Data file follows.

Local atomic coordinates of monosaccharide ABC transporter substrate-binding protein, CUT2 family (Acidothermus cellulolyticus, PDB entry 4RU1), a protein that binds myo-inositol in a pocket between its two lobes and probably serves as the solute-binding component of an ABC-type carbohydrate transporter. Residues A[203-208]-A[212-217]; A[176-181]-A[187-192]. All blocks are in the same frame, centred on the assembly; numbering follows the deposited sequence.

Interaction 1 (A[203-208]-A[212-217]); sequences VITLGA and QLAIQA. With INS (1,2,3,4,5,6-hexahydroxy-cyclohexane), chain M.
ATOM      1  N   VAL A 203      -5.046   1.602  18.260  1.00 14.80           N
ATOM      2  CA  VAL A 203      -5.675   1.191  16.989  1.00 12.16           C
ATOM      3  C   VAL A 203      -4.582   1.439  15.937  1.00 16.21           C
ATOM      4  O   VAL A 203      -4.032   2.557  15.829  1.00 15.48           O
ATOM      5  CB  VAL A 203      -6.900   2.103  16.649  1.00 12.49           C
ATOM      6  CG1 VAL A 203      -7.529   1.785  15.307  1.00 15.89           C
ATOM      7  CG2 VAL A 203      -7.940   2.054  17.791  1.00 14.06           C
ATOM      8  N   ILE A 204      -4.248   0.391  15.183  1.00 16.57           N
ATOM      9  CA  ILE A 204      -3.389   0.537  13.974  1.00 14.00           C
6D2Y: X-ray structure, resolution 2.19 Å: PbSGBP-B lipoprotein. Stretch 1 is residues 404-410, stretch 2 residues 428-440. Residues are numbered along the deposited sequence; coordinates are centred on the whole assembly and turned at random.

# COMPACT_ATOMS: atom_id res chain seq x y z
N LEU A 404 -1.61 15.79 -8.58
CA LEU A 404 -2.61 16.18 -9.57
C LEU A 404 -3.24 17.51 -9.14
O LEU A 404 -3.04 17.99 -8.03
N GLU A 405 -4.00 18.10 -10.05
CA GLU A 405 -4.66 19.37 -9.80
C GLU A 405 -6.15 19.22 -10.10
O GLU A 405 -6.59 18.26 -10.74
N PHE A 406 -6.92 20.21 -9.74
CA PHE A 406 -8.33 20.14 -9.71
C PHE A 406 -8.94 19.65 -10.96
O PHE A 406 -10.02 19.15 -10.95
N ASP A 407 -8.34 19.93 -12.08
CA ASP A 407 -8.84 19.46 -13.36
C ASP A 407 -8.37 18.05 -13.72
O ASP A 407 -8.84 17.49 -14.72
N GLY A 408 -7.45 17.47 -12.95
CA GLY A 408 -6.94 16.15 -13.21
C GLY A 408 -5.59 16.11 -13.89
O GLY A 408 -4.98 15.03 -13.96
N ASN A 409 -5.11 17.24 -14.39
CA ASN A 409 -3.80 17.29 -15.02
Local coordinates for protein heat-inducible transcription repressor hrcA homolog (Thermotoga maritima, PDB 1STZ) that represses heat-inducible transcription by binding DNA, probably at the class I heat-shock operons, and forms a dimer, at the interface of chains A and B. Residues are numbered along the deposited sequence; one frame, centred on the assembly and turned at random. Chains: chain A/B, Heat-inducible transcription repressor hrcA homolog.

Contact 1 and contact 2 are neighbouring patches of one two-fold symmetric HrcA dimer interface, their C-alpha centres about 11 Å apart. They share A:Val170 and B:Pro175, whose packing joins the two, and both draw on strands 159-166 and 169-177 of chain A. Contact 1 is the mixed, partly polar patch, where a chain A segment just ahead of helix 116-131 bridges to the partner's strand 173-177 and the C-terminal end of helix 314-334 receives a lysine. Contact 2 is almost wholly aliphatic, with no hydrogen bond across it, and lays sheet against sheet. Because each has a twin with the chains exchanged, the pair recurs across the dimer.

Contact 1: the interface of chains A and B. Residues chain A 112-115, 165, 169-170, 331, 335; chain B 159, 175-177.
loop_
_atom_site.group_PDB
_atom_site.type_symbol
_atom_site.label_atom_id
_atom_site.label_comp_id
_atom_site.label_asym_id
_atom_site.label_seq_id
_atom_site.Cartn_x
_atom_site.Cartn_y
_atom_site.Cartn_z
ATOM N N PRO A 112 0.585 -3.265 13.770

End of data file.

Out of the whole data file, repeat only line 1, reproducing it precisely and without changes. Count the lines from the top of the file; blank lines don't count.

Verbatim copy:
Local atomic coordinates of monosaccharide ABC transporter substrate-binding protein, CUT2 family (Acidothermus cellulolyticus, PDB entry 4RU1), a protein that binds myo-inositol in a pocket between its two lobes and probably serves as the solute-binding component of an ABC-type carbohydrate transporter. Residues A[203-208]-A[212-217]; A[176-181]-A[187-192]. All blocks are in the same frame, centred on the assembly; numbering follows the deposited sequence.